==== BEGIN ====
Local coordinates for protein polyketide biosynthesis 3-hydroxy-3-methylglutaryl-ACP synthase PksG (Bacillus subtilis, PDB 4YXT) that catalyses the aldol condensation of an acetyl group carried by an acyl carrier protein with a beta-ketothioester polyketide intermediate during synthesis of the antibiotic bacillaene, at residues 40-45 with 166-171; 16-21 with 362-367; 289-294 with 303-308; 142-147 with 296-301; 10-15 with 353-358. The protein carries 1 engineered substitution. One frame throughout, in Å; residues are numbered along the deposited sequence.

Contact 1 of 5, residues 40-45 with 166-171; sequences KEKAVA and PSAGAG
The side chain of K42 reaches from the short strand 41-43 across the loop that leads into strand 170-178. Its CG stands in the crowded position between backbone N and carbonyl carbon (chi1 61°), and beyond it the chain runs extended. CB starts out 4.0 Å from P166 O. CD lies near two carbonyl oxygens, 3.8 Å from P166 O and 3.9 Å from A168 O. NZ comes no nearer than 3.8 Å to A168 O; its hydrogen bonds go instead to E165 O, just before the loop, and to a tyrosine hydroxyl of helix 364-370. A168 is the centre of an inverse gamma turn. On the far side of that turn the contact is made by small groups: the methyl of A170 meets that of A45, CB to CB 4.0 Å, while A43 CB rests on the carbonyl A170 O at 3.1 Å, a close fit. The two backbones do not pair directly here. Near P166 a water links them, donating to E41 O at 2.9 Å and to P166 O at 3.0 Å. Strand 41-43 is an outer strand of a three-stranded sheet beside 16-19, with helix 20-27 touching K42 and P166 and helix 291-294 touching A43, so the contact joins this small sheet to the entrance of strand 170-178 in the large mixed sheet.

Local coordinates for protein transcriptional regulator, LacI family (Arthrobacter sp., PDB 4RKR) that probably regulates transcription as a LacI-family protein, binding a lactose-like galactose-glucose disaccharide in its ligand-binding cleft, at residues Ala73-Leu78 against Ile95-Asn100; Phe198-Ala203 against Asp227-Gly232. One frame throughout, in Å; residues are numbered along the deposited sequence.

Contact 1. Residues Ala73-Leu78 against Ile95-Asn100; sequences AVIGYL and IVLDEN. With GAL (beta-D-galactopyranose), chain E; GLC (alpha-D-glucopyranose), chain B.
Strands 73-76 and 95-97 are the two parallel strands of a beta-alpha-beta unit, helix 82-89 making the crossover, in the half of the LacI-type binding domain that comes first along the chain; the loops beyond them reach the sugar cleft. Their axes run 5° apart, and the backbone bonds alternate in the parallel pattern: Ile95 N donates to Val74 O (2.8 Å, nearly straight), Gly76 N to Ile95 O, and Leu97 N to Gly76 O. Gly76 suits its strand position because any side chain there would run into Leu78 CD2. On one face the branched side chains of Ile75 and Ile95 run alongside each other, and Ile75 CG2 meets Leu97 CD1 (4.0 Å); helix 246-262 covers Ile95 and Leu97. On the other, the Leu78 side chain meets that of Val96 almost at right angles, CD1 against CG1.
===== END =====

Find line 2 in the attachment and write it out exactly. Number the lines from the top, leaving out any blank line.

Contact 1 of 5, residues 40-45 with 166-171; sequences KEKAVA and PSAGAG